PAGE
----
Certainly, Gabi isn’t who others think she should be, but she’s also a highly intelligent, sensitive young child growing into prepubescence with a strong sense of her own individuality. She speaks her mind and ponders whether she’d make a better Brad, Mike, or Paulo (like her bio-dad) than a Gabriella.

After a couple of moves–from England, first, then Stockholm, and now to a much smaller working-class town in Sweden, Gabi finds herself the target of bullying just as her body begins to undergo its own involuntary transformations.

As she starts her teens—and her period—Gabi gets herself a new short haircut, some liberating feelings, and a new hidden passion. But when everyone else can talk freely about their crushes, Gabi is left to ponder alone whether she is a girl, a boy, or something in-between or other. The feelings she harbors seem the same as any new teen’s—except for the weight of societal expectation.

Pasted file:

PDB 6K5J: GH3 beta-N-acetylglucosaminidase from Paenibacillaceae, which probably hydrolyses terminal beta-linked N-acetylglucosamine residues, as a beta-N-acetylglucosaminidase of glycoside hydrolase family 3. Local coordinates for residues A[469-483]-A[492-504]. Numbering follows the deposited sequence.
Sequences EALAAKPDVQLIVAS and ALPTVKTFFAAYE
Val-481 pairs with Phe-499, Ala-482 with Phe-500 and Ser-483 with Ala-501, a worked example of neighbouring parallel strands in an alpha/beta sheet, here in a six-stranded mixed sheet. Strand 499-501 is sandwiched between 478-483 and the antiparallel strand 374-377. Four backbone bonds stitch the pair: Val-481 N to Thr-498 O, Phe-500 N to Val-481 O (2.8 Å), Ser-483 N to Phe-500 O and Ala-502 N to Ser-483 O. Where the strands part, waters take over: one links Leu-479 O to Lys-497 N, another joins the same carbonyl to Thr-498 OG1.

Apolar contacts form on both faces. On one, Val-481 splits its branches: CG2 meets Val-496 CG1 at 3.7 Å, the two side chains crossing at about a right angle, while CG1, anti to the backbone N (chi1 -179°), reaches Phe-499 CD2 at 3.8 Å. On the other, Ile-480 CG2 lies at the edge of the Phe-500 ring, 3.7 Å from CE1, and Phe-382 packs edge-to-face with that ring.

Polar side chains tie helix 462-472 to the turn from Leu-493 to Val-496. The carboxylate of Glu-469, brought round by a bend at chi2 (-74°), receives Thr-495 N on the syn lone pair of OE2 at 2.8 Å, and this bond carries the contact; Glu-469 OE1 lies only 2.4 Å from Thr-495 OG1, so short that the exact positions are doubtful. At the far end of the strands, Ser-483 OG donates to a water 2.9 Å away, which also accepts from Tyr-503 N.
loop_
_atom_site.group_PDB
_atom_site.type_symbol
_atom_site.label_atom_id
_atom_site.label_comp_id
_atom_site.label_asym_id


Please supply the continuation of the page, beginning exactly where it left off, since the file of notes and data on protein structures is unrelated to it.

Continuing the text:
Engeli Broberg’s coming-of-age tale documents these formative years as those of a child to whom the typical descriptors of male and female seem hopelessly archaic and limiting. Gabi is nothing if not herself, just trying to navigate the transition into adolescence and changing family circumstances without the weight of societal pressure to perform as recognizably male or female. It’s not an ideological position, simply a rejection of norms that feel restrictive. If I could, I’d make it required viewing for everyone determined to pigeonhole every child into prescriptive gender norms based on outdated assumptions. Broberg’s film may be set across the Atlantic but is welcome viewing here in the U.S. during an unprecedented attack on trans rights. Gabi, like all of us, deserves to be who she wants to be.

Written by J Paul Johnson

J Paul Johnson is Publisher of Film Obsessive. A professor emeritus of film studies and an avid cinephile, collector, and curator, his interests range from classical Hollywood melodrama and genre films to world and independent cinemas and documentary.